In a bid to fast-track award of highway projects, and thereby construction, the government is redesigning the way projects are allocated based on assessment of their viability.
According to sources, projects would now be bid out in three ways: in cases where no viability gap funding (VGF) is seen to be required, the build-operate-transfer (BOT) toll model will be adopted. As regards projects which are likely to be viable with the support of VGF of up to 20%, the NHAI will formulate both the BOT (toll) and the EPC models and leave it to the road ministry to take a final call on which way to go. In the third category of projects which are not going to work on the BOT (toll) model with VGF up to 20%, the EPC model would straightway be followed.
While the focus has largely shifted to the EPC model due to lukewarm response to PPP projects, the NHAI has so far this year awarded seven highway projects with total length of 798 km. The authority is in the process of inviting bids for another 394 km of projects. Of 13 projects for which bids were invited earlier for 1,115km, the larger chunk of 841 km was on EPC mode and 273 km on BOT. In addition, 11 proposals are being evaluated by the inter-ministerial PPP-appraisal panel involving construction of 1098 km of highways, of which 1,010 km is in EPC mode.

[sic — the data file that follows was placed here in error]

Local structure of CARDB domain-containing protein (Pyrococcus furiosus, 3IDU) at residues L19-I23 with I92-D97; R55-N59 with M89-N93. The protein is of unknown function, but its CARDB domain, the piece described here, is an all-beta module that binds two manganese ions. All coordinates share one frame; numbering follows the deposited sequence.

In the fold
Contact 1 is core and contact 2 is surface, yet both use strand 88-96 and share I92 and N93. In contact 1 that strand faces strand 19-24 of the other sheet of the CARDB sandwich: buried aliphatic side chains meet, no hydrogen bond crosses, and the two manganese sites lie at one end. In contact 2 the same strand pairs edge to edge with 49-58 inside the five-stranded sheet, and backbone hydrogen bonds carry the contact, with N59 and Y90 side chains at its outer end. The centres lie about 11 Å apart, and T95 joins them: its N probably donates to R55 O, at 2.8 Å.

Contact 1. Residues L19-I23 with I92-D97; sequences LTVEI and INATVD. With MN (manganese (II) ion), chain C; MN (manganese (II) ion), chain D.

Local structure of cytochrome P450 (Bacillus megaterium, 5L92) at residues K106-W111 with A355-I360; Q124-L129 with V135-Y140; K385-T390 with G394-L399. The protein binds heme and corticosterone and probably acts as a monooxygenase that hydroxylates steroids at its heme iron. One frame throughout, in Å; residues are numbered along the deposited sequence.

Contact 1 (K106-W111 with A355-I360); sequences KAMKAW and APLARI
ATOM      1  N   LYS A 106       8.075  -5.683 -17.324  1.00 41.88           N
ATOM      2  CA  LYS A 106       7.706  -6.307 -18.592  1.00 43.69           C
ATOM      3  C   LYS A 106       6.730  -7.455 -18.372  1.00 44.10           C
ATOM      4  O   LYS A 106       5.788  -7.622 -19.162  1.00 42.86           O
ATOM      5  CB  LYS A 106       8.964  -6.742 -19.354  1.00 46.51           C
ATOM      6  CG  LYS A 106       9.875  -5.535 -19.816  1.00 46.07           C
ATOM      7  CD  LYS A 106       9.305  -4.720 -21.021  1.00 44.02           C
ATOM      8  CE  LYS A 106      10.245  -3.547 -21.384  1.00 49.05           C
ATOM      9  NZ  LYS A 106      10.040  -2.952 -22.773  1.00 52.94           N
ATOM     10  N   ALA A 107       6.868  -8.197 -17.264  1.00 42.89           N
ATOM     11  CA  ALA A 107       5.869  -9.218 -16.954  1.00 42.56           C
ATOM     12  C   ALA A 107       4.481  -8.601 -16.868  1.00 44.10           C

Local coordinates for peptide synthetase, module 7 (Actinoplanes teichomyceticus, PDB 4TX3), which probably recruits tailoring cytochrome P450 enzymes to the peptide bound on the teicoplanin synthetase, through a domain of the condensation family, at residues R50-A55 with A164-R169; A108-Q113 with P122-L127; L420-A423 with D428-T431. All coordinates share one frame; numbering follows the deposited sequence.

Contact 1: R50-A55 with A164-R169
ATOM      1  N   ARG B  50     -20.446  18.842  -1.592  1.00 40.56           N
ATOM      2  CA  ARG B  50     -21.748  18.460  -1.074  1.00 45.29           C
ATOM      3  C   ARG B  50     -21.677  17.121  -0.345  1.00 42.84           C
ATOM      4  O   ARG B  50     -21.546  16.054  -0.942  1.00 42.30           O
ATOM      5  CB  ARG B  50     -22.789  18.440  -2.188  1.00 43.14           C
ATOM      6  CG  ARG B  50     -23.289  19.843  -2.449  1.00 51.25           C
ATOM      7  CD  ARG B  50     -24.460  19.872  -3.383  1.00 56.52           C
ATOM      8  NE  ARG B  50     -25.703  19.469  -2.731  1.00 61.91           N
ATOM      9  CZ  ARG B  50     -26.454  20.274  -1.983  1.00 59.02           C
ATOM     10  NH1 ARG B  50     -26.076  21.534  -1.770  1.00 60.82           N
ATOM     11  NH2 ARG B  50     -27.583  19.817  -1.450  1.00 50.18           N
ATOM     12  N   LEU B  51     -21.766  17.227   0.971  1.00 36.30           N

Sources said the new strategy has been adopted after a detailed talk between NHAI chairman RP Singh and road transport and highways secretary Vijay Chhibber, in line with highway minister Nitin Gadkari's plan to fast-track the process of fresh awards.
"Such a strategy will bring clarity for the government to assess how receptive investors are to the highway sector and launch bids in conformity with market realities so that the projects awarded don't fail at a later stage,” said an official from the road ministry.
"As discussed with the ministry for ensuring wider participation by developers and keeping in view the market conditions, packages of projects will be suitably structured. Total project cost of a single EPC package should be around R1,000 crore. Similarly, the length of the average BOT project is proposed around 100 to 120 km," Singh wrote to the roads secretary.
According to NHAI, this restructuring will yield positive results only if the ministry "obtains the requisite decisio-ns to decide the mode of delivery